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Home  >>  CBSE XII  >>  Math  >>  Matrices
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Using elementary transformations, find the inverse of the matrix if it exists - $ \begin{bmatrix} 2 & -3 \\ -1 & 2 \end{bmatrix} $

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  • There are six operations (transformations) on a matrix,three of which are due to rows and three due to columns which are known as elementary operations or transformations.
  • Row/Column Switching: Interchange of any two rows or two columns, i.e, $R_i\leftrightarrow R_j$ or $\;C_i\leftrightarrow C_j$
  • Row/Column Multiplication: The multiplication of the elements of any row or column by a non zero number: i.e, i.e $R_i\rightarrow kR_i$ where $k\neq 0$ or $\;C_j\rightarrow kC_j$ where $k\neq 0$
  • Row/Column Addition:The addition to the element of any row or column ,the corresponding elements of any other row or column multiplied by any non zero number: i.e $R_i\rightarrow R_i+kR_j$ or $\;C_i\rightarrow C_i+kC_j$, where $i \neq j$.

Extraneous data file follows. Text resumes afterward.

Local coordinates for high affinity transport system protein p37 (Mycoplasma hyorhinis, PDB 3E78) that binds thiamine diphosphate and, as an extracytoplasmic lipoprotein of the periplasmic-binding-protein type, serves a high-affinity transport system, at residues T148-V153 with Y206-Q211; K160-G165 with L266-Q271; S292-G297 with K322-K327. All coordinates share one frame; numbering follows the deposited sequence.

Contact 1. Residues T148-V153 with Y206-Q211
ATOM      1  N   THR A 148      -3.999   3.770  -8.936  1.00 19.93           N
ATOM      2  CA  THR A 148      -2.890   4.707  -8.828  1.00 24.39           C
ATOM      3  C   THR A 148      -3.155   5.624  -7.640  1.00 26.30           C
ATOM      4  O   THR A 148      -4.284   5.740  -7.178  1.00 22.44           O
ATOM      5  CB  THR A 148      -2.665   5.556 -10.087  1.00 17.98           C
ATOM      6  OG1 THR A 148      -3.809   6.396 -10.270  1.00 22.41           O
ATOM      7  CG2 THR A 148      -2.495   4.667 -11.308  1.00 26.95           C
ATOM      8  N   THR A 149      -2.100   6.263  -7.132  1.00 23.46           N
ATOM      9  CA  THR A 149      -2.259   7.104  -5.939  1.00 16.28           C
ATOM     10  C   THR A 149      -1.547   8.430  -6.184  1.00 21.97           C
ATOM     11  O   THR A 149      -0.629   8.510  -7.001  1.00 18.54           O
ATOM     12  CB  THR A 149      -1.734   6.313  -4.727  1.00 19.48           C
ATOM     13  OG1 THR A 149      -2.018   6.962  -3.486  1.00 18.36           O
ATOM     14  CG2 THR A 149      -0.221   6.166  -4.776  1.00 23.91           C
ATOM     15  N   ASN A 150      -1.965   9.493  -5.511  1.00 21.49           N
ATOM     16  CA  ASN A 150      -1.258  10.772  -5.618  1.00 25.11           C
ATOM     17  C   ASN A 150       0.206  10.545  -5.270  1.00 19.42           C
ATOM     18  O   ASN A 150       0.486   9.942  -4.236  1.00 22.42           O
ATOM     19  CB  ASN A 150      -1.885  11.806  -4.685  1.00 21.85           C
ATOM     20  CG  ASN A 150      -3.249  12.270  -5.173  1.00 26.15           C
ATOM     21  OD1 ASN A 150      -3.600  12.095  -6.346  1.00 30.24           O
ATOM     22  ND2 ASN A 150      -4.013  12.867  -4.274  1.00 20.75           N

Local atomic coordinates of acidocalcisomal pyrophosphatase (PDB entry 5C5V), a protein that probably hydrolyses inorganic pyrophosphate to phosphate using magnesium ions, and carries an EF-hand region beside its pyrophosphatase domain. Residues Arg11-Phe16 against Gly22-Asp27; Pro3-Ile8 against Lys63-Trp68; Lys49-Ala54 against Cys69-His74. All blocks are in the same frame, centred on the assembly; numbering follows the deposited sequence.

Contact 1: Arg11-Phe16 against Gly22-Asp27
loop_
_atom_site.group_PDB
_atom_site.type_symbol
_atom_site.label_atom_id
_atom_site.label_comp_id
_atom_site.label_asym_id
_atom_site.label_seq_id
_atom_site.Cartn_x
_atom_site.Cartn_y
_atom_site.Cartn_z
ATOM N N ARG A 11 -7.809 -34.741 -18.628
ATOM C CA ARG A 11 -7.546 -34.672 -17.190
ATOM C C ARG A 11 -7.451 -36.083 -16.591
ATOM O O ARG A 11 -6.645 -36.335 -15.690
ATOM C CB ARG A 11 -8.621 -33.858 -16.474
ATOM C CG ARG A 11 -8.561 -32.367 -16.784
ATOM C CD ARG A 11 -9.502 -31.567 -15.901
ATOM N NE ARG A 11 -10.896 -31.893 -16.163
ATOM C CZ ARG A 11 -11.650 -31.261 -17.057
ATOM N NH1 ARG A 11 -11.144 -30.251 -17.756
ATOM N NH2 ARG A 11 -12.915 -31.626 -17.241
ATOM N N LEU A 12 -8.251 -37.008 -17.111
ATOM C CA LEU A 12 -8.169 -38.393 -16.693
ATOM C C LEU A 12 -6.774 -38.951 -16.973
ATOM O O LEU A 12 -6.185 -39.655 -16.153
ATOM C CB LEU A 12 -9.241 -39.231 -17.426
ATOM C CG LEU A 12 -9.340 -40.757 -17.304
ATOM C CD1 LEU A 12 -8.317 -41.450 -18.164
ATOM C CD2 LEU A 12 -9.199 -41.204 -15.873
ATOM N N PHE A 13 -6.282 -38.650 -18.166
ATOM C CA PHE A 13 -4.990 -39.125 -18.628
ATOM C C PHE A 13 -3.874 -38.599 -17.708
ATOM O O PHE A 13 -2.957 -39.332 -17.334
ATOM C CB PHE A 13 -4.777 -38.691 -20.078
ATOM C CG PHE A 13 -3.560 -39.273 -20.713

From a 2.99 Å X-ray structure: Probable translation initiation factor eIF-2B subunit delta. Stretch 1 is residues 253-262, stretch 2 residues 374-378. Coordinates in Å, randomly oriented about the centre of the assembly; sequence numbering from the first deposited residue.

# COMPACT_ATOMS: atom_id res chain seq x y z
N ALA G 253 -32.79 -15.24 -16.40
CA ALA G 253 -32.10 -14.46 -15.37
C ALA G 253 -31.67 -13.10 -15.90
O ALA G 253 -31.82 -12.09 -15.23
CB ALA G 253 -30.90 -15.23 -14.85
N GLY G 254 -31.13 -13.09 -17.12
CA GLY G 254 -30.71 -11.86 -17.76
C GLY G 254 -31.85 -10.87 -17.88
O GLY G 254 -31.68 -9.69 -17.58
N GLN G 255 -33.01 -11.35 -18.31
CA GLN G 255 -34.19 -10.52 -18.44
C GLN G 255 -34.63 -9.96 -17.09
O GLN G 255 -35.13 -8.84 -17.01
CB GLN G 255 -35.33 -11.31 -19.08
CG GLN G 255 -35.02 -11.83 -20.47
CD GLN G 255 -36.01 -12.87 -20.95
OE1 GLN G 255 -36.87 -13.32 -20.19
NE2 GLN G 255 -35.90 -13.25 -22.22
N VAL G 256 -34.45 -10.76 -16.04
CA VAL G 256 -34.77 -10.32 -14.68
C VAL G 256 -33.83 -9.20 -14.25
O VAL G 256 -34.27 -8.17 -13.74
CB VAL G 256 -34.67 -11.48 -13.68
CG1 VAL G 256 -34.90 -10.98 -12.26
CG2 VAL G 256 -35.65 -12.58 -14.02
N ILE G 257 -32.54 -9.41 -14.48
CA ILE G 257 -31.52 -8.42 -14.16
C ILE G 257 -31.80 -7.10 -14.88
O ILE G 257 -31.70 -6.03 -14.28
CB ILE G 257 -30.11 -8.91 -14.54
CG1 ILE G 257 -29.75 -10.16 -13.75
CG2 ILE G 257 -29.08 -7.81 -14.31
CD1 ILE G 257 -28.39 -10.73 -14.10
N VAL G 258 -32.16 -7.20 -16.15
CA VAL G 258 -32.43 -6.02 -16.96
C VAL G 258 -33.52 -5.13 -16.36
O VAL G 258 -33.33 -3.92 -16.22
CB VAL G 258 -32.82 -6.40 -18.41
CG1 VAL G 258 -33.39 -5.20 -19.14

• If A is a matrix such that A$^{-1}$ exists, then to find A$^{-1}$ using elementary row operations, write A = IA and apply a sequence of row operation on A = IA till we get, I = BA. The matrix B will be the inverse of A. Similarly, if we wish to find A$^{-1}$ using column operations, then, write A = AI and apply a sequence of column operations on A = AI till we get, I = AB.
Given:$A=\begin{bmatrix}2 & -3\\-1 &2\end{bmatrix}$
Step 1: In order to use row elementary transformation we write as A=IA.
$\begin{bmatrix}2 & -3\\-1& 2\end{bmatrix}=\begin{bmatrix}1 & 0\\0&1\end{bmatrix}A$
Step 2:Applying $R_1\rightarrow R_1+ R_2$
$\begin{bmatrix}-2+(-1) & -3+2\\-1& 2\end{bmatrix}=\begin{bmatrix}1+0 & 0+1\\0&1\end{bmatrix}A$
$\begin{bmatrix}1 & -1\\-1& 2\end{bmatrix}=\begin{bmatrix}1 & 1\\0&1\end{bmatrix}A$
Step 3:Applying $R_2= R_1+ R_2$
$\begin{bmatrix}1 & -1\\-1+1& 2-1\end{bmatrix}=\begin{bmatrix}1 & 1\\0+1&1+1\end{bmatrix}A$
$\begin{bmatrix}1 & -1\\0& 1\end{bmatrix}=\begin{bmatrix}1 & 1\\1&2\end{bmatrix}A$
Step 4: Applying $R_1\rightarrow R_1+ R_2$
$\begin{bmatrix}1+0 & -1+1\\0& 1\end{bmatrix}=\begin{bmatrix}1+1 & 1+2\\1&2\end{bmatrix}A$
$\begin{bmatrix}1 & 0\\0& 1\end{bmatrix}=\begin{bmatrix}2 & 3\\1&2\end{bmatrix}A$
$A^{-1}=\begin{bmatrix}2 & 3\\1 & 2\end{bmatrix}$
answered Feb 16, 2013 by sreemathi.v
edited Mar 18, 2013 by sreemathi.v
 

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